“So, I keep asking myself, again and again… What made Chuckie like he was? What am I giving people by running around in tights and punching crooks? What am I showing them? Am I showing them that good wins out, the crime does not pay, that the cavalry is always on its way — or am I showing them that any idiot with fists for brains can get his way if he’s fast enough and mean enough? Am I fighting violence — or teaching it?”

The way Matt tells Chuckie’s story is calm and rational, almost subdued, but there is no denying the impact of these events on him; or the reader for that matter. Roulette is a very powerful story in its simplicity, framed by the rounds of Russian roulette that sees empty round after empty round go by until everyone, including Bullseye, knows that the bullet is meant for him.

However, not all is at it seems. In the final pages, Matt continues his story with the same kind of candor that characterized his portrayal of Chuckie and talks about his father, his life and the things that matter to him. He talks about his hatred of Bullseye and his desire to see him gone. Still, because Matt is who he is, there is only one way for the story to end; with a gun that has no bullets.

The tension and drama of this issue are extraordinary and keeps you hooked until the very end. For me, this is an issue I have returned to many times, and it has never failed to touch me, or make me notice something new. It’s very Daredevil, very Frank Miller, and just a damn good story.

Comments

  1. Bill says

    I think we forget, or at least I forget, that this was a transition period from being the Scarlet Swashbuckler to the brooding man without fear we know today. This was the issue that, to my mind, completely turned that corner. That’s why Miller is great. That’s why Miller is terrible (in that I miss that Scarlet Swashbuckler). And it’s certainly why we’re about this story 25 + years later. Great post.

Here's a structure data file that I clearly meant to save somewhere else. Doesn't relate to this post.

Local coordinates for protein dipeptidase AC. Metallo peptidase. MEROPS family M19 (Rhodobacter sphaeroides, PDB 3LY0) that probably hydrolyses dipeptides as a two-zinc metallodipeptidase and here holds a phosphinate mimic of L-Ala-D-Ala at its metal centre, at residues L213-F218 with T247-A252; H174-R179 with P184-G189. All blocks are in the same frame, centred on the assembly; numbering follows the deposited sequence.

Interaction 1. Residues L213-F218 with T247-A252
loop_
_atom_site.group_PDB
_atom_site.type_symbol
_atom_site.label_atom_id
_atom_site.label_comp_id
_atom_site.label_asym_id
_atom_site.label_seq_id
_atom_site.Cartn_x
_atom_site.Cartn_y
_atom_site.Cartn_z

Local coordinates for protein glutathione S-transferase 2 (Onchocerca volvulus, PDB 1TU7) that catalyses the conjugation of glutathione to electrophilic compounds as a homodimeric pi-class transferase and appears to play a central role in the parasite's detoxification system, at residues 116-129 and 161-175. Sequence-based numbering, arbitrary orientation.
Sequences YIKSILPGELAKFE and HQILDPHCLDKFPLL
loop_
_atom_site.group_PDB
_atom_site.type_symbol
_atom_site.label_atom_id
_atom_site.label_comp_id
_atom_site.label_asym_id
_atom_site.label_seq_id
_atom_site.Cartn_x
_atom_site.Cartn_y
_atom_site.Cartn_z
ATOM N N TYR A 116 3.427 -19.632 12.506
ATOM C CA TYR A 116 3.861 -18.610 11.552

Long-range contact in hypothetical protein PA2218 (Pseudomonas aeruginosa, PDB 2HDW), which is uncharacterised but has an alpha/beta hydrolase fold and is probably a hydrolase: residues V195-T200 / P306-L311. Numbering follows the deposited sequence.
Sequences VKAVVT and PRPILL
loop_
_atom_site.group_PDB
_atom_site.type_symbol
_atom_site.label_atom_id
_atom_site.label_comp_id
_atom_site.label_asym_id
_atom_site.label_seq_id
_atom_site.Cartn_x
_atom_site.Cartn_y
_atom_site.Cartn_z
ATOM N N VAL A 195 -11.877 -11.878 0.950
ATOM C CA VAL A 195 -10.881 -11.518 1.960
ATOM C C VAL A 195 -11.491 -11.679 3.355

2. Aaron K. says

    I think one of the great parts about this issue is that, on a first reading, you actually find yourself believing that Matt is going to kill either himself or Bullseye. How often can you say that in a mainstream comic book? This was early enough in Bullseye’s reincarnation that he could actually be killed off and it certainly seemed that Frank Miller was intent on making Matt a much darker, more tortured hero. That suspense really drove this issue for me – will he or won’t he? The final page always forced something of a sigh of relief from me, a muted “Wow, that was close!” As the cover suggests, it really is a fight for Matt’s soul – a fight he wins.

    Wonderful choice, Christine! (And it’s DD #191; you have it as that and #119.) :)

  3. says

    I definitely rate this within my top ten single issue, which I will post about soon, I hope. It’s just a wickedly written piece of comic. Possibly even faultless. And it’s DD, so it all aligns for me.
    Thanks for the write up, always nice to be reminded of the classics as often as possible.

  4. says

    Great review of a classic Miller story. This was one of my favorites that was collected in vol 3 of the Miller Visionaries trade. Going to go back and reread my copy now!

  5. Cerd the nerd says

    You are assuming that Daredevil is talking.

    It could just as easily be that he is silent and the text is his internal monologue.

    That’s the way I’ve always read it.

    I suspect Miller wrote it ambiguously, so that it could be either way.